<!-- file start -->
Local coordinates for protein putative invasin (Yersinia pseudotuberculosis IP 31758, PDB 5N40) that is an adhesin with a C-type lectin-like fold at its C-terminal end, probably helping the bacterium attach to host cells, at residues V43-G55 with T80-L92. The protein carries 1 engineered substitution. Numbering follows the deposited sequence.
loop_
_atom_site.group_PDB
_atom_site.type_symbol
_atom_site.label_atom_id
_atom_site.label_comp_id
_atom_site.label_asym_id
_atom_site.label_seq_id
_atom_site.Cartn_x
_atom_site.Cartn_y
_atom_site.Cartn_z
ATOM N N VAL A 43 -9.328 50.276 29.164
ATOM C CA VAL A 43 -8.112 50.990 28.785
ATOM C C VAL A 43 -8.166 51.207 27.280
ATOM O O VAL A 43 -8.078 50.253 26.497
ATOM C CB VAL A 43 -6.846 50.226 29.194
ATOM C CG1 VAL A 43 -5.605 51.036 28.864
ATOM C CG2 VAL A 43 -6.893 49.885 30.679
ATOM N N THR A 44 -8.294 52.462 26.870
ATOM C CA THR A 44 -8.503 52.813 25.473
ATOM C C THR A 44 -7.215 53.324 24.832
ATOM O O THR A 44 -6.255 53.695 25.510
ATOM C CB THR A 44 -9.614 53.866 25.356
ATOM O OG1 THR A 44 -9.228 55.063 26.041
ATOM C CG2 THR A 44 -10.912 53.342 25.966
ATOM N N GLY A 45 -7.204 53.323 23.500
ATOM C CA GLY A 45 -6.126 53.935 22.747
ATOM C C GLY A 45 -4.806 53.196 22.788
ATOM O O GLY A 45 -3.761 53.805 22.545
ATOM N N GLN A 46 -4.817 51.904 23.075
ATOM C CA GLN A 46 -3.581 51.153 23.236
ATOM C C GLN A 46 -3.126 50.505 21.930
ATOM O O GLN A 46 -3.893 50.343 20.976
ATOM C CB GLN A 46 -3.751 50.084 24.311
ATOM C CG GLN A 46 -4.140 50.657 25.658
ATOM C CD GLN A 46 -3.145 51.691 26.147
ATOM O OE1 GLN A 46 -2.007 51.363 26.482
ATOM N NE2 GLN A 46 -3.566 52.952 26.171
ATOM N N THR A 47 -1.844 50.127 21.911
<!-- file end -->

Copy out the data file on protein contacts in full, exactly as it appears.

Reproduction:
Local coordinates for protein putative invasin (Yersinia pseudotuberculosis IP 31758, PDB 5N40) that is an adhesin with a C-type lectin-like fold at its C-terminal end, probably helping the bacterium attach to host cells, at residues V43-G55 with T80-L92. The protein carries 1 engineered substitution. Numbering follows the deposited sequence.
loop_
_atom_site.group_PDB
_atom_site.type_symbol
_atom_site.label_atom_id
_atom_site.label_comp_id
_atom_site.label_asym_id
_atom_site.label_seq_id
_atom_site.Cartn_x
_atom_site.Cartn_y
_atom_site.Cartn_z
ATOM N N VAL A 43 -9.328 50.276 29.164
ATOM C CA VAL A 43 -8.112 50.990 28.785
ATOM C C VAL A 43 -8.166 51.207 27.280
ATOM O O VAL A 43 -8.078 50.253 26.497
ATOM C CB VAL A 43 -6.846 50.226 29.194
ATOM C CG1 VAL A 43 -5.605 51.036 28.864
ATOM C CG2 VAL A 43 -6.893 49.885 30.679
ATOM N N THR A 44 -8.294 52.462 26.870
ATOM C CA THR A 44 -8.503 52.813 25.473
ATOM C C THR A 44 -7.215 53.324 24.832
ATOM O O THR A 44 -6.255 53.695 25.510
ATOM C CB THR A 44 -9.614 53.866 25.356
ATOM O OG1 THR A 44 -9.228 55.063 26.041
ATOM C CG2 THR A 44 -10.912 53.342 25.966
ATOM N N GLY A 45 -7.204 53.323 23.500
ATOM C CA GLY A 45 -6.126 53.935 22.747
ATOM C C GLY A 45 -4.806 53.196 22.788
ATOM O O GLY A 45 -3.761 53.805 22.545
ATOM N N GLN A 46 -4.817 51.904 23.075
ATOM C CA GLN A 46 -3.581 51.153 23.236
ATOM C C GLN A 46 -3.126 50.505 21.930
ATOM O O GLN A 46 -3.893 50.343 20.976
ATOM C CB GLN A 46 -3.751 50.084 24.311
ATOM C CG GLN A 46 -4.140 50.657 25.658
ATOM C CD GLN A 46 -3.145 51.691 26.147
ATOM O OE1 GLN A 46 -2.007 51.363 26.482
ATOM N NE2 GLN A 46 -3.566 52.952 26.171
ATOM N N THR A 47 -1.844 50.127 21.911